It’s so easy to be sweetened by Sweden, especially when you have great friends living in Stockholm.
Unfortunately I had less than 24 hours to truly experience a city filled with sophisticated locals mixed with a powerful history. There wasn’t enough time to fully indulge in Stockholm’s rooftop bars and a colorful café culture. If I had more time, I would’ve spent a few hours in these establishments that might pique your interest:
- Skansen – The world’s very first open-air museum that everyone raves about.
- Fotografiska – One of the biggest gathering places for modern photography.
- Abba Museum – Who doesn’t love a fabulous throwback to Dancing Queen?
- Nobel Museum – Because we all need to be inspired by extraordinary people.
- Royal Palace – Since it’s the one component America will never have: a royal family.
- Drottningholm Palace – I’ll take any chance to stroll through the Versailles of Sweden.
Sometimes, it’s a blessing in disguise to cut a trip shorter than it should ever be. It gives all of us the excuse of hope and return. I can’t wait for my next trip in Stockholm, not only to check off more items on this list, but to dive deeper into a culture that opened my eyes to a different way of life.
EAT: Taverna Brillo
Sturegatan 6, 114 35 Stockholm, Sweden
Taverna Brillo is where influencers and Stockholm’s posh crowds hang out. It’s the city’s most popular hotspot during weekend brunches, if you’re one to see or be seen, then grab a table and top it with a glass of chilled chardonnay. The tasty menu is Italian-influenced, developed by local celebrity chef Tommy Myllimäki. This stylish restaurant’s main dining room is surrounded by two bars, in addition to a pizzeria, bread shop, charcuterie, deli counter, orangery and an ice cream parlor. If you’re not too hungry, Brillo is a fantastic place to start your night out with a few glasses of wine.
Götgatan 78, 118 30 Stockholm, Sweden
Himlen sits on the 26th floor, with a spectacular panorama of Stockholm. The restaurant / bar features high-end Nordic and French cuisine, meanwhile the skybar attracts urbanites with artisanal cocktails. On any week night, come here for an espresso martini, while taking in the city’s breathtaking view.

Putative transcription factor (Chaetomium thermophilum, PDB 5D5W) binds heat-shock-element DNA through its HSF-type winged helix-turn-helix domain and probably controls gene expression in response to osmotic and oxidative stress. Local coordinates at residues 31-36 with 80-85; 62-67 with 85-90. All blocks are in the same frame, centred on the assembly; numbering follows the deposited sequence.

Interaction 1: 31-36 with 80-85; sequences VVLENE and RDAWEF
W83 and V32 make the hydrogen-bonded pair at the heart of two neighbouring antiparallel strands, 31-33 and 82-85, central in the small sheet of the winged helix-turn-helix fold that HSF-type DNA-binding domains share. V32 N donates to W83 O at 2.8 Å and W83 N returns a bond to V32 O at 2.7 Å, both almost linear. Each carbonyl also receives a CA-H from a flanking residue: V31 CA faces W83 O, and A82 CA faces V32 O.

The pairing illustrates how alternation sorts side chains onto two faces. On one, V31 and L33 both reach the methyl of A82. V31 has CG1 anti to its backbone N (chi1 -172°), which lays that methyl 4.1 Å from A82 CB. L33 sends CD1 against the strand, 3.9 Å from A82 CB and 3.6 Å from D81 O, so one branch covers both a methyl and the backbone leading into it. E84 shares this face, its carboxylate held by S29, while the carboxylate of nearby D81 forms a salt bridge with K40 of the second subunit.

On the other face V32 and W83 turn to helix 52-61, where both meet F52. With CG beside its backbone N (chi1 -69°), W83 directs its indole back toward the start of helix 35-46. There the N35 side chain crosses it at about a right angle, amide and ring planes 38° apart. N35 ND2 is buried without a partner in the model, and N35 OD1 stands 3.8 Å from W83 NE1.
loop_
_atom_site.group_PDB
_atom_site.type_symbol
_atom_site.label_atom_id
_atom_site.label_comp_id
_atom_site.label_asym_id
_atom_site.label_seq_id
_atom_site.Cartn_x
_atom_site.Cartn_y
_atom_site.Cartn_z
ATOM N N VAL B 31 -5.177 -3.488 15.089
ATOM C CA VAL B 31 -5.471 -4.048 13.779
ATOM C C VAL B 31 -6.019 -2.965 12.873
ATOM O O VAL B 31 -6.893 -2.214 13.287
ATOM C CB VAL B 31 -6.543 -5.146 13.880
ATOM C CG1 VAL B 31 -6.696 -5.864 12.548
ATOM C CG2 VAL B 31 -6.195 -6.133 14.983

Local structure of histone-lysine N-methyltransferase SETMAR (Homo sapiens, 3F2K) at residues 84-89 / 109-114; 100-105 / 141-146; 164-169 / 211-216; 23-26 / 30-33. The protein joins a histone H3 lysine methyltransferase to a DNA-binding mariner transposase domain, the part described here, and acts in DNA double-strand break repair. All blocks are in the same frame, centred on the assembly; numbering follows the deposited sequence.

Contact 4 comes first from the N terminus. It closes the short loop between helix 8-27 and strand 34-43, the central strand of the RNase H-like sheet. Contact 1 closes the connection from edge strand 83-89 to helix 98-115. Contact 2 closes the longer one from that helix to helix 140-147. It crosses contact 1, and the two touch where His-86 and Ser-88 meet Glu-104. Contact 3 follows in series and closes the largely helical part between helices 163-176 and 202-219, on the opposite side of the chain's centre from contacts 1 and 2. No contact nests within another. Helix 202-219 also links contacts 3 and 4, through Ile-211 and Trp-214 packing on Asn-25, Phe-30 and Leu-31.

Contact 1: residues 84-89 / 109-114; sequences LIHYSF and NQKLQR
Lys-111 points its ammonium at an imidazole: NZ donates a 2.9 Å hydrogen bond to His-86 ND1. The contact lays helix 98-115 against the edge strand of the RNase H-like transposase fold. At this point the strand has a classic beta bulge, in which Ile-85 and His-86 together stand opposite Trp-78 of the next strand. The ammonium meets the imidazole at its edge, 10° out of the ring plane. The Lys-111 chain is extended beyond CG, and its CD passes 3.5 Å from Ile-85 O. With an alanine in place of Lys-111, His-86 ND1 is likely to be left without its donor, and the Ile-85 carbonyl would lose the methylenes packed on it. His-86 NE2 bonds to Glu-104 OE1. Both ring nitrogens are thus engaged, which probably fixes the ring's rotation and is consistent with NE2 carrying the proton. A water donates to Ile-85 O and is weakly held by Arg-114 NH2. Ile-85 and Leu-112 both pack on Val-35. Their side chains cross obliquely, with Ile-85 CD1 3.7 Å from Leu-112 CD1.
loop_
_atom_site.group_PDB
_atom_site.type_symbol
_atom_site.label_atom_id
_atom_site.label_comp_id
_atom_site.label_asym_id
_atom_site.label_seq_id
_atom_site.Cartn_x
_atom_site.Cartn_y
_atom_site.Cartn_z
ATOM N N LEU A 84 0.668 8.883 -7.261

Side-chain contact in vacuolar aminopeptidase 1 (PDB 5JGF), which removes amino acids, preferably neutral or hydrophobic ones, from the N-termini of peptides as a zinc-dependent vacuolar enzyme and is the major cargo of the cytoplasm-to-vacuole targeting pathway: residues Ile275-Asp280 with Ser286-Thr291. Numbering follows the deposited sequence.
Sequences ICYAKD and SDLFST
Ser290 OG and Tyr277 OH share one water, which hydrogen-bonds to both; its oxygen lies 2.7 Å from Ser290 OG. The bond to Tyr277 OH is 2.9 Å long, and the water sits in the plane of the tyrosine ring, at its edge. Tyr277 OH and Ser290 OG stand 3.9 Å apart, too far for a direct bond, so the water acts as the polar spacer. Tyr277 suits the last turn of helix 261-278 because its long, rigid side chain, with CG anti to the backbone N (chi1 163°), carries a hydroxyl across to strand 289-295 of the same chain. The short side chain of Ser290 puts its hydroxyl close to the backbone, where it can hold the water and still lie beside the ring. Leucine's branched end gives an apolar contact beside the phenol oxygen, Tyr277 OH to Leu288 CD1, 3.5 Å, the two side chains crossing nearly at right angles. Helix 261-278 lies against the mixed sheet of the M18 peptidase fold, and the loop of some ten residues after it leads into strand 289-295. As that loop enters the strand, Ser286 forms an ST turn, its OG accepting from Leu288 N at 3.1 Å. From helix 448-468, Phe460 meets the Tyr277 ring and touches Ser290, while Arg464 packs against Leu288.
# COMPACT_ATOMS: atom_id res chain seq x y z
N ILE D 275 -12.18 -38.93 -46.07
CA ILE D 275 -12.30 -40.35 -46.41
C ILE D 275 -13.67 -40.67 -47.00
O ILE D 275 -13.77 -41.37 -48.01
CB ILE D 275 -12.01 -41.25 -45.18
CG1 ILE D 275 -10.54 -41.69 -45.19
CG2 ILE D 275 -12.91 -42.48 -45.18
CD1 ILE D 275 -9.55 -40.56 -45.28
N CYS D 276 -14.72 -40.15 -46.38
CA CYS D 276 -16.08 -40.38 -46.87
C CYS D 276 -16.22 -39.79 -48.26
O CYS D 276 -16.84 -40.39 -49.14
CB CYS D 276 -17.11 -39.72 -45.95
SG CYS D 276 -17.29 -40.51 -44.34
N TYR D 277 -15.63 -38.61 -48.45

SHOP: Gamla Stan
Cobblestone streets, medieval alleys and North German architecture are what makes Gamla Stan undeniably charming. Also known as the Old Town of Stockholm, this is where you’ll find cute shops and one of the oldest restaurants in the world: Den Gyldene Fredon. Gamla Stan sits on the island of Stadsholmen and boasts deep Swedish history. Before Stockholm’s later expansion, Gamla Stan was referred to as “the city.” One of the most notable events which occurred in Gamla Stan’s main square was the Stockholm Bloodbath when Swedish noblemen were killed by Danish King Christian II in 1520, the massacre led to Sweden’s civil war and the election of King Gustav I. Today, you’ll find: the old Royal Palace, Stockholm Stock Exchange Building, the Stockholm Cathedral…and many other significant sites.
SEE: Stockholm City Hall
Hantverkargatan 1, 111 52 Stockholm, Sweden
Constructed in the early 1900’s, the Stockholm City Hall is most notable as a venue for the Nobel Prize banquet. During its twelve-year construction, eight million red munktegel bricks were used, these monks’ bricks are the traditional materials typically used in Swedish monasteries and churches. The Blue Hall is also the dining area that holds the famous annual Nobel Prize award ceremony, featuring the largest organ in Scandinavia. Sitting above, is the Golden Hall with mosaics made up of more than 18 million tiles that depict stories from Swedish history.
SEE: Vasa Museum
Galärvarvsvägen 14, 115 21 Stockholm, Sweden
Vasa Museum is arguably one of the most visited museums in Scandinavia, since it centers around a 64-gun warship which sank on her maiden voyage in 1628 and killed 150 people. Once it was salvaged 333 years later, Vasa was masterfully restored. Today, it showcases more than 95% of its original form, the ship is also the sole preserved 17th century ship in the world. You can get up close and personal with hundreds of carved sculptures.